This past week, we were asked once again to commemorate Remembrance Day, and the men and women we have lost in battle, as well as those who have returned to Canadian soil with not just physical but also mental wounds. The citizens of Paris, and the world at large (mainly through 24/7 media), are currently being impacted by the senseless terrorism of this past weekend to the point where people may be asking themselves: “is the world at war?”
Trauma can affect anyone, not just our brave soldiers, and the emotional scars can affect our personal and professional lives, deeply.
There are many difficult circumstances we all must cope with at some point in our lives, but some individuals will experience sudden or unexpected devastating events that can be psychologically impactful. When individuals with this kind of experience “re-live” the situation that caused fear and shock through: sleepless nights, nightmares and fear, loss of appetite, interest, concentration, and flashbacks among others – and these feelings persist in their daily lives long after the event – they may be diagnosed with Post-Traumatic Stress Disorder (PTSD).
PTSD is an anxiety disorder that can be caused by a psychologically traumatic event involving actual or threatened death or serious injury to oneself or others. Often, the symptoms of PTSD can emerge even three months after the incident, and for some, a stressor can cause symptoms to surface years later. When symptoms are delayed, those with PTSD don’t often make the connection between the traumatic event and the feelings and behavioural symptoms.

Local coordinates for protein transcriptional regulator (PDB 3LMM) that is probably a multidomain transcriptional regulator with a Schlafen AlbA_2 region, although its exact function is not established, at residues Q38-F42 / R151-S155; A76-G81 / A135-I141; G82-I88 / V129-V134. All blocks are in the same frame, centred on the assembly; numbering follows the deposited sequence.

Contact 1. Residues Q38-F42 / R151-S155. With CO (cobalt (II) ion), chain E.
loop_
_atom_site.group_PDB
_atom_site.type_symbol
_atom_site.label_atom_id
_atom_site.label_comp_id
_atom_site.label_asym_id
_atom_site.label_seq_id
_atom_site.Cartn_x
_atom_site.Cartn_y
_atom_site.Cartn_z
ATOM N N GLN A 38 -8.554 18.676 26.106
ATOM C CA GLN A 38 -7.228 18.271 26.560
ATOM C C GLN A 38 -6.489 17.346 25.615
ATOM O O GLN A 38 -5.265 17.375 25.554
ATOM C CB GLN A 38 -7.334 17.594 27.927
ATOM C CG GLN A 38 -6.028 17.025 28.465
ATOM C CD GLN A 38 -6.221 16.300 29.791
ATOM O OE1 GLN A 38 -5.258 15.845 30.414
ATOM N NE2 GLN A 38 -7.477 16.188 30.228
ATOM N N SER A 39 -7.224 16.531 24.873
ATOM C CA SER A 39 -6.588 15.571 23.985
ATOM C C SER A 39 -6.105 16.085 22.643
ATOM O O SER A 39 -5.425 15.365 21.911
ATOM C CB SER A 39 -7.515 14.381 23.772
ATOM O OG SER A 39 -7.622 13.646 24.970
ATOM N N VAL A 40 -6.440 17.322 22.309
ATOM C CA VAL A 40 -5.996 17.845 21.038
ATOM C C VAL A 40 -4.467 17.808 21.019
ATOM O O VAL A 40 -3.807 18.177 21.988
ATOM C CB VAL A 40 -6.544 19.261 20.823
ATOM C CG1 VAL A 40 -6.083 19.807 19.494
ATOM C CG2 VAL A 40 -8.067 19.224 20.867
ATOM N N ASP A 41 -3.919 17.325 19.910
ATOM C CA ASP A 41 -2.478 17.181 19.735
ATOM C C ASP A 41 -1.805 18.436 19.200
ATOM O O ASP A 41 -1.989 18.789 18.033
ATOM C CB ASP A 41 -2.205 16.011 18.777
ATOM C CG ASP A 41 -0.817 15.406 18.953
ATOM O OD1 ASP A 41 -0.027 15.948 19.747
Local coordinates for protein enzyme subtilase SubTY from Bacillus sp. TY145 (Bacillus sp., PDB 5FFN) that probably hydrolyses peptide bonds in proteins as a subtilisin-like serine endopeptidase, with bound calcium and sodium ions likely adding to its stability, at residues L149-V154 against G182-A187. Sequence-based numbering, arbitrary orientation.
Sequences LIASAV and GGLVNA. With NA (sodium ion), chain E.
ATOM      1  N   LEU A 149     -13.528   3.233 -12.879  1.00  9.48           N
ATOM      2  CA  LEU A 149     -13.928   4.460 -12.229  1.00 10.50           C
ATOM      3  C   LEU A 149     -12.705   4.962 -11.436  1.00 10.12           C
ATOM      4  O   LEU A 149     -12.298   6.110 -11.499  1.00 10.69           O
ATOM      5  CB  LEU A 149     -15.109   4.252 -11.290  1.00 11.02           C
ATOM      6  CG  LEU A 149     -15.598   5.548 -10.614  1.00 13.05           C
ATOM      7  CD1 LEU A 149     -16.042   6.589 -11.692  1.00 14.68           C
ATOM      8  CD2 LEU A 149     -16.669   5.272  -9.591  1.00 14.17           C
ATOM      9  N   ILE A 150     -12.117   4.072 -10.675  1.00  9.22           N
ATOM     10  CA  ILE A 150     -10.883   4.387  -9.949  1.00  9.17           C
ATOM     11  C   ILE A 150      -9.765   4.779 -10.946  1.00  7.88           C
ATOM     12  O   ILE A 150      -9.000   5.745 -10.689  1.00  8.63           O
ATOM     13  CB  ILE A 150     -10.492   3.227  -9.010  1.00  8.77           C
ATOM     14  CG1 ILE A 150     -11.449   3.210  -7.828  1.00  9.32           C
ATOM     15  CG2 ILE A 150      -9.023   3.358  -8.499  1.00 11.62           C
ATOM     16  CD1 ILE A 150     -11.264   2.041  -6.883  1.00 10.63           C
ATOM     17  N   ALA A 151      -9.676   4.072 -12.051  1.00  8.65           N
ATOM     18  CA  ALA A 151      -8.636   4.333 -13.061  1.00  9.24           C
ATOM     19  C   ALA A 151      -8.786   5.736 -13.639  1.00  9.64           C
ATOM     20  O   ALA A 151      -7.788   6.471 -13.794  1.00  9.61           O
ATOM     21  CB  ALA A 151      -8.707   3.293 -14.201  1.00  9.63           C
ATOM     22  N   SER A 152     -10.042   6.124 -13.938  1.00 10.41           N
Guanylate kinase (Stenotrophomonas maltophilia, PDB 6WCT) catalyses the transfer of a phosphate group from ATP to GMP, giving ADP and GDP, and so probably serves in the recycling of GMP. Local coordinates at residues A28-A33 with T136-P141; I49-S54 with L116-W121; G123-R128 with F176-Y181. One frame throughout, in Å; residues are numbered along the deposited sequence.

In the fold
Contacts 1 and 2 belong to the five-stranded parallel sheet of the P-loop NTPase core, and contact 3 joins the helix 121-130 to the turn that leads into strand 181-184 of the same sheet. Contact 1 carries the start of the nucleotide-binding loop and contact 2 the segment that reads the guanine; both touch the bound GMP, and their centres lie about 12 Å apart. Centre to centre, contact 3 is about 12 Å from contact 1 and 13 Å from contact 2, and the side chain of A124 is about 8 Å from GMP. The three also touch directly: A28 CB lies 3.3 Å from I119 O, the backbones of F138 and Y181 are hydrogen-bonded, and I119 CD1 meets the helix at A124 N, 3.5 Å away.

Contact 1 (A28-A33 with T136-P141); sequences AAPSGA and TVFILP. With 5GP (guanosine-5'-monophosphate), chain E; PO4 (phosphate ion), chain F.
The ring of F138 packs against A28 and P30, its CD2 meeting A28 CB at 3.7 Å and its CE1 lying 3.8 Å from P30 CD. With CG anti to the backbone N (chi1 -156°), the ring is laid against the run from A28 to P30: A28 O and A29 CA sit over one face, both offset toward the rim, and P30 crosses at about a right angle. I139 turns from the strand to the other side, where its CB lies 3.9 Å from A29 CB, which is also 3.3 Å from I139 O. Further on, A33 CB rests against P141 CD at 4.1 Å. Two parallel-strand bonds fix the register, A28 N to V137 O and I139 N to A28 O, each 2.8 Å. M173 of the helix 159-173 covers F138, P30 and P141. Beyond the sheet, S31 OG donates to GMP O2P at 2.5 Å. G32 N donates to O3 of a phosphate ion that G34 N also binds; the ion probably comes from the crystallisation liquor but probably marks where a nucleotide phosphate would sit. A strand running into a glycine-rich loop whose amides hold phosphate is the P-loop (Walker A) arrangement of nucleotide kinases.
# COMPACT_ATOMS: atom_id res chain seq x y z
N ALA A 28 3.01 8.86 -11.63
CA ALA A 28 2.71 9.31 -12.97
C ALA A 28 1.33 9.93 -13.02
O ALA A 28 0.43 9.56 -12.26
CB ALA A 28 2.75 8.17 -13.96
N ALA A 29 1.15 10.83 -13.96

These signs may first become apparent in the workplace as performance-related issues. There may be changes in behaviour that seem out of character, as well as social and interpersonal conflicts, resistance to authority, bullying, or emotional eruptions. Avoidance of certain activities (such as driving if involved in a car accident), sleep disruptions, difficulty concentrating, and being easily startled or irritated are some additional indicators of PTSD, and mental health issues such as depression or addictions may also be present.
Some occupations such as soldiers, firefighters, doctors, paramedics, police officers and nurses – namely first responders, have double the risk of experiencing PTSD, but the disorder can affect anyone. With about 8% of Canadians experiencing PTSD at some point in their lives, some of your employees could be suffering in silence, and that has a direct impact on their personal wellbeing, productivity, and on your organization.
People with PTSD may feel shame or guilt, and because of this, they may be hesitant to disclose. So how can you help your employees cope if they’re afraid to reach out? Ask your employee what would be helpful to him/her.
I’d like to share with you a number of tips to accommodate some of the more common issues that arise among sufferers of PTSD in the workplace:
- Memory: provide employees with written instructions and meeting minutes, verbal prompts and reminders and encourage employees to use organizers and lists
- Lack of concentration: reduce workplace distractions, increase natural lighting
- Coping with stress: allow time off for counselling, assign a supervisor, manager, or mentor to answer employee questions. Encourage employees to walk away from frustrations and confrontations, allow frequent breaks
- Working effectively with a supervisor: provide positive reinforcement, give clear expectations
- Dealing with emotions: refer employees to your Employee Assistance Program (EAP), a safe haven to speak freely about PTSD
- Panic attacks: allow employee to take a break and go somewhere s/he feels comfortable to use relaxation techniques or contact a support person. Identify and remove triggers (noises, smells, or visuals).
In what ways do you accommodate your employees? How are you raising awareness in the workplace of PTSD and resources that are available?